CAB Minutes: November 2008

November 18th, 2008

New York Society for Ethical Culture, 2 West 64th Street

Ceremonial Hall, 7:00PM

Board members in attendance: Basya Mandell, Gaye Leslie, Gary Schulze (GS), Shavonne Johnson, John DeWitt, Gabriele Schroeder (GAS), David Tereshchuk, Dalia Ratnikas, Monica Strauss

Noreen O'Loughlin, WNYC

Alfred Friedland, CAB member emeritus in audience

Ilene Richman, taking minutes

Meeting commences at 7:10PM.

BM: Regarding the outreach meetings, January 20th is reserved for political coverage at Fordham. Is that fact that this is Inauguration Day a problem? (Short discussion ensues. It is agreed to try for a different date.)

GL: I caught up with Dr. Maloney at St. Francis. It's in downtown Brooklyn, and he's the dean of students. They're very interested. I suggested the bailout business, which is on everyone's mind. He said he would ask the faculty and get back to me within a week. We're looking at April.

BM: Our music program is also in April, on the 1st. I think we should aim for March.

GAS: Easter & Passover are in April.

GL: March sounds better.

BM: I think we need to ask if we want to have two back to back meetings in downtown Brooklyn. The April event is at BAM.

AF: The May event is also in downtown Brooklyn.

GL: Dr. Maloney asked if the event would be open to the public. I said yes, and they can help publicize it in their newspaper, which is distributed throughout Brooklyn, if we give them a press release.

(Discussion of whether consecutive meetings in Brooklyn is a problem.)

BM, to GL: Perhaps we could consider February, then we'd have alternate locations.

BM: I discussed via email creating questionnaires for the outreach meetings. Do you have any thoughts on content for their content?

GAS: When is the Fordham meeting?

BM: Right now it's scheduled for 1/20, but we don't think that�s a good date and are going to try for another.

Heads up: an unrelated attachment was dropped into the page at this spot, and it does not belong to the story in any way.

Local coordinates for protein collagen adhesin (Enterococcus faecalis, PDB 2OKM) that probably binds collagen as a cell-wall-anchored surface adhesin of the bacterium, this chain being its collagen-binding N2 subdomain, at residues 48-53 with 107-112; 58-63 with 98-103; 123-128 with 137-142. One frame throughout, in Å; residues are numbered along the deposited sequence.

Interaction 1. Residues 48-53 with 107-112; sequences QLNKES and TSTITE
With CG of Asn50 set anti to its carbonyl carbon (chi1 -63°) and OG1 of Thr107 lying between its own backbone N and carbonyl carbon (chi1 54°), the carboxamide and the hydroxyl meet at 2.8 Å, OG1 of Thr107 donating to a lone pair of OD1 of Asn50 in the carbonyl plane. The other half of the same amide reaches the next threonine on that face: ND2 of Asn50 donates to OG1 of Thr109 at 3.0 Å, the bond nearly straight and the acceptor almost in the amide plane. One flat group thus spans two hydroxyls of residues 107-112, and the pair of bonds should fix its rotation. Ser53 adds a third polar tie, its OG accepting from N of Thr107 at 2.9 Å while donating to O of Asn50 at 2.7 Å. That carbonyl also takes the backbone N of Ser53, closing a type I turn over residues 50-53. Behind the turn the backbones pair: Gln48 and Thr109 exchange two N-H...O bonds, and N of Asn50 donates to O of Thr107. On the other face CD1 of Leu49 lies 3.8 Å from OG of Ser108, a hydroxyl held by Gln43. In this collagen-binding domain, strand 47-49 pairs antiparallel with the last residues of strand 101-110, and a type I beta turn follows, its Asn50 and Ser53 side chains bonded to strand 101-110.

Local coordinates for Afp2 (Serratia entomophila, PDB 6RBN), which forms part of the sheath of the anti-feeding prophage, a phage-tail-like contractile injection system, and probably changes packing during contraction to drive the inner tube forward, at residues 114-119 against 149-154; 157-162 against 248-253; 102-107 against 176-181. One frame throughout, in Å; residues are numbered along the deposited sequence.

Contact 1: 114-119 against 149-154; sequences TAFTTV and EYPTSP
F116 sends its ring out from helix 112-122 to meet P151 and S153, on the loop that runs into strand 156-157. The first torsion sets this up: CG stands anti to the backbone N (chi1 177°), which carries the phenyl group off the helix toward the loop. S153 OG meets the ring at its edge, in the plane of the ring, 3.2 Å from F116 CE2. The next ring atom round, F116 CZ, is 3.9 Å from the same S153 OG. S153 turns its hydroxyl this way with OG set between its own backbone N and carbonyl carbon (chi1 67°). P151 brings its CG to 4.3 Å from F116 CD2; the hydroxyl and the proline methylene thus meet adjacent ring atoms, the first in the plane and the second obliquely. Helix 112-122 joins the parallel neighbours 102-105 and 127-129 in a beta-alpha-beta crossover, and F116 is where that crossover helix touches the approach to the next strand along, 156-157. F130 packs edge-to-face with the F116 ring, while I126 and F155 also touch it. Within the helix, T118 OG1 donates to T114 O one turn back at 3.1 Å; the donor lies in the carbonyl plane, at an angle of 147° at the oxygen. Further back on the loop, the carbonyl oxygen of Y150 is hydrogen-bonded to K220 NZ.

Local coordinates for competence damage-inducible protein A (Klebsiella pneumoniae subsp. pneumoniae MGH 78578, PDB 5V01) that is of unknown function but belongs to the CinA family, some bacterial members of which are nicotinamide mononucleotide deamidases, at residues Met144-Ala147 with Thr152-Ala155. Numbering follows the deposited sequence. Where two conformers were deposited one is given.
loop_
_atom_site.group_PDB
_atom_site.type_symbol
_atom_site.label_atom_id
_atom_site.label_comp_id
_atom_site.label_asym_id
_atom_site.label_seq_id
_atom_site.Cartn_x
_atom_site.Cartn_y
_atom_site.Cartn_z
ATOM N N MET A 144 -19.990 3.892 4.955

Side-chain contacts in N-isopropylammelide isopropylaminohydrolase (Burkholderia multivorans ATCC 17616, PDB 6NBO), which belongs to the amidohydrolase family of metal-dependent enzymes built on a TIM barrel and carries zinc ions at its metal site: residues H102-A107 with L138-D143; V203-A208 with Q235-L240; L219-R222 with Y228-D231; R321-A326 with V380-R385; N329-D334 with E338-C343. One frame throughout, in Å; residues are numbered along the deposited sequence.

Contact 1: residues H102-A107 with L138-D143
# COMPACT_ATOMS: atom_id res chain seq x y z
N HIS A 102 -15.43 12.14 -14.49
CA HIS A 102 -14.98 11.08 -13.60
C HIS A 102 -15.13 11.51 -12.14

JD: Are we going to stick to 2nd Wednesdays? (Discussion of other obligations, merits of a fixed date.)

BM: I think it�s important to make the meetings work with our schedules, but in terms of outreach, I think accommodating the public should take precedence.

BM: So in terms of the questionnaire..

GAS: I'm not sure what you're trying to accomplish with them.

BM: At the end of the year, we're to report to WNYC, and I don't think limiting that to only our opinions is valuable. I'd like to bring in the opinions of the public. We can gear each meeting to a specific question. I think at a political meeting we could ask about Brian Lehrer and The Takeaway.

DR: I suggest having the 2 programs side by side to compare.

DT: Are we talking about national political coverage? What about local & international?

GAS: Also how the BBC covered the presidential campaign. I also think with the questionnaire, I think we should come up with similar questions, so that when we do our reports it�s easier to collate our results.

JD to GAS: Have you developed a questionnaire?

GAS: No.

GS: It seems to me it doesn't have to be long or complicated. What do you like, what do you dislike, favorite guests, etc.

GAS: It could be very similar for music.

DR: Will they be only open-ended, or ratings & specifics?

GAS: I think we can have both.

AF: Also which would you if you could [?]

GS: What about people who don't listen to us in the morning?

AF: They're unlikely to be there.

BM: While we wait for Ken, let's open the floor to the public.

Female member of public #1: I'm here to mourn the loss of To The Point. I understand that they wanted to have more women anchors. But they threw the baby out with the bathwater. [To The Point] is a superb program. I respect Michele Martin but The Takeaway and Tell Me More are chatter chatter with discussion, too. To The Point was head & shoulders above all of them in terms of content & his skills. I think WNYC is diluting themselves to the point of self-destruction.

GS: Does anyone know why they dumped it?